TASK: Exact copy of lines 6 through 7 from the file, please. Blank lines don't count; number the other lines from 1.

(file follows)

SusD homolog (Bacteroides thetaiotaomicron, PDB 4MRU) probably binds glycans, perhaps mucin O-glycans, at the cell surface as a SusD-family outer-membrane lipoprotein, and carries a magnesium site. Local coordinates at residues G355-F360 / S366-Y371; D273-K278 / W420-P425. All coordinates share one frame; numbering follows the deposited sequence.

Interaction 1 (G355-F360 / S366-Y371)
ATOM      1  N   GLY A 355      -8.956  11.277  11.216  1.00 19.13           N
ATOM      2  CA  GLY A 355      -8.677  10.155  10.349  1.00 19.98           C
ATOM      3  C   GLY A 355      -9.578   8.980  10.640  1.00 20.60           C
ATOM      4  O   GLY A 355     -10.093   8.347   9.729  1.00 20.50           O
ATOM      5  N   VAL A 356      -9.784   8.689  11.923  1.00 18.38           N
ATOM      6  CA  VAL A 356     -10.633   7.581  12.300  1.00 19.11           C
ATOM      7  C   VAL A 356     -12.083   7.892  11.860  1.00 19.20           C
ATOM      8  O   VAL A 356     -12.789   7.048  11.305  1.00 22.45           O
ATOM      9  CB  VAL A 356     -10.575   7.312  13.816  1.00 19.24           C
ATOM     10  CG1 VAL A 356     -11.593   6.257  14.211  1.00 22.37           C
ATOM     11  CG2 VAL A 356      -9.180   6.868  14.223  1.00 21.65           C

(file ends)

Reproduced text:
ATOM      4  O   GLY A 355     -10.093   8.347   9.729  1.00 20.50           O
ATOM      5  N   VAL A 356      -9.784   8.689  11.923  1.00 18.38           N